While the Democratic National Convention is not scheduled for another two months, front runner Hillary Clinton has all but clinched the nomination in her battle against Bernie Sanders. Though Clinton has over two million more votes than any other candidate from either party, the former Secretary of State was forced to deal with a heckler during her most recent campaign rally.

Clinton on the trail

With the Kentucky primary set for May 17, Clinton took her campaign to the Bluegrass State on Monday. Speaking highly of former Democratic Gov Steve Beshear, Clinton accused the current Republican governor, Matt Bevin, of reversing the progress.

As Clinton continued, she was interrupted by a screaming protester, as reported Politico on May 16.

The exact words of the protester were not captured clear enough on the video stream, but it was audible enough to know that they were not a fan of the former First Lady. "You are entitled to your opinion, but you are not entitled to your own facts," Clinton said, while pointing to the protester. "I have no problem with people expressing themselves," Clinton continued, saying, "I wish you would get the facts." Writing off the protester's complaints as "Republican propaganda," Clinton would go on to continued her speech, ripping apart Bevin's policies in the process.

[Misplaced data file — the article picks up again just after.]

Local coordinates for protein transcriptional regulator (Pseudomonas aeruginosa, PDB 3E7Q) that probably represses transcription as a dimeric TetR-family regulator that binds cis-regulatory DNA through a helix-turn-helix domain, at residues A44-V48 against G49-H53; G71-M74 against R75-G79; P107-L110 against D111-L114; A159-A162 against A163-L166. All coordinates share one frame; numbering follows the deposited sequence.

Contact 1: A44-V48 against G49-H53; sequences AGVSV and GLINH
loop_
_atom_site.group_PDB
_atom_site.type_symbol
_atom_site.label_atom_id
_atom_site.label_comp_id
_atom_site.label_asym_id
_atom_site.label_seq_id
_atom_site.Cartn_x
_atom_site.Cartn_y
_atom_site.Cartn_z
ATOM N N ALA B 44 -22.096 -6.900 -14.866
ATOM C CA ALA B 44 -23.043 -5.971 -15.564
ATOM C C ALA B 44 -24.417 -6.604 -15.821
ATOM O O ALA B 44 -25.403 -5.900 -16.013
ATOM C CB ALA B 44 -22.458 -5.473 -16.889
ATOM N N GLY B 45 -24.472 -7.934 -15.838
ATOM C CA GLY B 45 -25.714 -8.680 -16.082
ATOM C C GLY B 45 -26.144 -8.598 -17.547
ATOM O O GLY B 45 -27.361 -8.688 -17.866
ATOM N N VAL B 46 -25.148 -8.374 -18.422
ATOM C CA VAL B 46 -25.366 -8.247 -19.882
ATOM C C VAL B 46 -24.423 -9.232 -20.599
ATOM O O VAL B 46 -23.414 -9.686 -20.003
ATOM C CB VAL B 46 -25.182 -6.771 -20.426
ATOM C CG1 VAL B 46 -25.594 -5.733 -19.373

In addition to dealing with a heckler, Clinton acted out how she believed Donald Trump will perform in a future debate. Clinton's mocking of Trump drew laughter from the crowd as she tore into the former host of "The Apprentice."

Election forecast

Clinton currently has 1,716 pledged delegates, compared to Sanders and his 1,433.

While margin might not appear like a runaway lead for Clinton, her advantage in Superdelegates is the game changer. As of press time, 524 Superdelegates are expected to go her way by the time of the convention in Philadelphia, Pennsylvania this July, compared to only 40 for the senator from Vermont.

If Clinton becomes the Democratic nominee, she's expected to do well in a general election against the presumptive Republican nominee.

According to Real Clear Politics most recent rolling average, Clinton leads the billionaire real estate mogul in hypothetical election polls, but the lead has started to narrow since the start of the month.